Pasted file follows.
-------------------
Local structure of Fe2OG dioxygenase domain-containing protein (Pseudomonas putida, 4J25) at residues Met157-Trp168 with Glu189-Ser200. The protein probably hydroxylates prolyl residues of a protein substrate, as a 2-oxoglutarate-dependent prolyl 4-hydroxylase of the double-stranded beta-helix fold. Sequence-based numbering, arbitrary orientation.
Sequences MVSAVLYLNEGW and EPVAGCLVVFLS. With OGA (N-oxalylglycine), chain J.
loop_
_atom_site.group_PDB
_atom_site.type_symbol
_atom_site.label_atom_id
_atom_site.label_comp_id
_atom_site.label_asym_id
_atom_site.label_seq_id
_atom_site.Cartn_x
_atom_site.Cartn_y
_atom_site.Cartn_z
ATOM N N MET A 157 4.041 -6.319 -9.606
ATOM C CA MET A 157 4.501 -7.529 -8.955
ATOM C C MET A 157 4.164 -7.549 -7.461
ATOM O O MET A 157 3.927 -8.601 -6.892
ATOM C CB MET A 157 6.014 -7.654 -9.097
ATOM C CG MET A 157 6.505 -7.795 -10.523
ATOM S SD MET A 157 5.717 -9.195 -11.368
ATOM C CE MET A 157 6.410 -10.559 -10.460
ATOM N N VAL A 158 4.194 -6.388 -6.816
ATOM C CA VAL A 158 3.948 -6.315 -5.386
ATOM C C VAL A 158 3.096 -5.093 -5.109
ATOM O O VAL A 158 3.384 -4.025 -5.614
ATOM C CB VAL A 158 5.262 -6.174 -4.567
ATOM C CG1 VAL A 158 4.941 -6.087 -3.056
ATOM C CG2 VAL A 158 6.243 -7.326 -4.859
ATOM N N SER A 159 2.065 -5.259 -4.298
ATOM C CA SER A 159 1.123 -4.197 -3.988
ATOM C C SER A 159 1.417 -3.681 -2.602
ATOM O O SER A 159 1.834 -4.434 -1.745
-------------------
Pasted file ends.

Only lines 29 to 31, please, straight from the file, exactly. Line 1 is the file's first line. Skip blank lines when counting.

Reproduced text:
ATOM C CA SER A 159 1.123 -4.197 -3.988
ATOM C C SER A 159 1.417 -3.681 -2.602
ATOM O O SER A 159 1.834 -4.434 -1.745